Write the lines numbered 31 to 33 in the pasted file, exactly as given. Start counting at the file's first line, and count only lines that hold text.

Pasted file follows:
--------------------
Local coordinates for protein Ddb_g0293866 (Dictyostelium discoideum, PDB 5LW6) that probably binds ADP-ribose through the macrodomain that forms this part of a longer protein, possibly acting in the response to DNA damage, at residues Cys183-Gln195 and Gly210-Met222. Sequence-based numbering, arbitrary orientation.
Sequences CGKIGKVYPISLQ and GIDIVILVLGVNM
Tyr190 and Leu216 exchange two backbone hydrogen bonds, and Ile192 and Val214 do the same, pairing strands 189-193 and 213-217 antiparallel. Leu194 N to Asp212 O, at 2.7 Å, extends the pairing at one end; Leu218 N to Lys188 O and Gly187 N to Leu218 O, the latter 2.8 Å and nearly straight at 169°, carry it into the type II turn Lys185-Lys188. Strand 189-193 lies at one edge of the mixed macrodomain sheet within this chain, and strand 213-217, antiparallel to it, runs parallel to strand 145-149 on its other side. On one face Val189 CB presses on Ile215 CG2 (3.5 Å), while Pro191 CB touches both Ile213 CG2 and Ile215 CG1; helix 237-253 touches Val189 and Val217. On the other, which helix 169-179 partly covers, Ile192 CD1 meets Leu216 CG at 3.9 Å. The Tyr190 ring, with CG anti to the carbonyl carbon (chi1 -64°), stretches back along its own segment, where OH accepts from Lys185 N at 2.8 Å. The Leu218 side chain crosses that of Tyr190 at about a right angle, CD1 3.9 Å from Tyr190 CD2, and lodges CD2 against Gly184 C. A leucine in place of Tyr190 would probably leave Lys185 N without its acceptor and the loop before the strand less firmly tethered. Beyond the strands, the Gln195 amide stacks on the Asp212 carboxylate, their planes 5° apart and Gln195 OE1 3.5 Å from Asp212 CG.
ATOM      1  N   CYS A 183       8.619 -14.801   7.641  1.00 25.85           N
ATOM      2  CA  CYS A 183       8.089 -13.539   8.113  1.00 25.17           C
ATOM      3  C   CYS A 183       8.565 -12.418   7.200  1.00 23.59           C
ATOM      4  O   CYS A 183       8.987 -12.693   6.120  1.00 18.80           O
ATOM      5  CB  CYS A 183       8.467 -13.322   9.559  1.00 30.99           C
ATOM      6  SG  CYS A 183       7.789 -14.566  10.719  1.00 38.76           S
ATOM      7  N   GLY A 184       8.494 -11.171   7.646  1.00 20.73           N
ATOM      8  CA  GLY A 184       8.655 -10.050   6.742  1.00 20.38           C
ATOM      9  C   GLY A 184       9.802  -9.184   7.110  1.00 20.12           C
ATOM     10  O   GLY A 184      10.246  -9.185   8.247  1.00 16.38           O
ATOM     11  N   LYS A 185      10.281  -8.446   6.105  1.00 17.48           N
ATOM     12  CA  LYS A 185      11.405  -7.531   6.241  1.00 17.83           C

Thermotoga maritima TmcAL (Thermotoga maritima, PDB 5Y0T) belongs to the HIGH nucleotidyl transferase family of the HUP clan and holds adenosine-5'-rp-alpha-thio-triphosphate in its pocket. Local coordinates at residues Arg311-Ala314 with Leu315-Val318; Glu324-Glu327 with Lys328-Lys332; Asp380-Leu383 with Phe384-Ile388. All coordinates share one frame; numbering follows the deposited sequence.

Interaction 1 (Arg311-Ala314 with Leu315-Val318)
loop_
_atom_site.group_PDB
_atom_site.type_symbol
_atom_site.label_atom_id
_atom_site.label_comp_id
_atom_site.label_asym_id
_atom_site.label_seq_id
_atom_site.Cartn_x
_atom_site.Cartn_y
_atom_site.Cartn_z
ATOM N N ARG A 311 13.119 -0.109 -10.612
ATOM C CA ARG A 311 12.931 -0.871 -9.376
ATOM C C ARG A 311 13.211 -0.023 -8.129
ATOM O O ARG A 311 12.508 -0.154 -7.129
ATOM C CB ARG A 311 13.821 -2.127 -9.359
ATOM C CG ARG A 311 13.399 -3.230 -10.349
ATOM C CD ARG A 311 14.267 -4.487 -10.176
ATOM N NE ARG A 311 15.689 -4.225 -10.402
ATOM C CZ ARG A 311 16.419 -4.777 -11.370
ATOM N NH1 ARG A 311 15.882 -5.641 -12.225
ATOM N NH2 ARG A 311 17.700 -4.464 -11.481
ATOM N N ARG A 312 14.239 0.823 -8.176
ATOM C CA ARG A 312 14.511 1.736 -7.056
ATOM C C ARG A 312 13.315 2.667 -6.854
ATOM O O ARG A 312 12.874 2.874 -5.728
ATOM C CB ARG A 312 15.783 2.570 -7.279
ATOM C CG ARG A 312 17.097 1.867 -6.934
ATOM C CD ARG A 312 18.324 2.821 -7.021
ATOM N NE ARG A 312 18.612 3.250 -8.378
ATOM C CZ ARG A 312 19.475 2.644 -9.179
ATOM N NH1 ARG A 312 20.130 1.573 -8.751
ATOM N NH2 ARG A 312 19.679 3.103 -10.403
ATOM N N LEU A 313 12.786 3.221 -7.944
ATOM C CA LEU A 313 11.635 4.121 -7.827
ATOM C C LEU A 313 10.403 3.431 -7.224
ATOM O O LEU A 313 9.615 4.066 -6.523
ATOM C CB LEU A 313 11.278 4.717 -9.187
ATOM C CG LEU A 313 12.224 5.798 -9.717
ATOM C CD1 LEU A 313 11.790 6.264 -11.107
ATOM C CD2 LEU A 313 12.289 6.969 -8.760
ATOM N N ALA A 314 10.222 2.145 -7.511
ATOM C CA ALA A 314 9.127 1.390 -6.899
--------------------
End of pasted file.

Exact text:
ATOM O O ARG A 311 12.508 -0.154 -7.129
ATOM C CB ARG A 311 13.821 -2.127 -9.359
ATOM C CG ARG A 311 13.399 -3.230 -10.349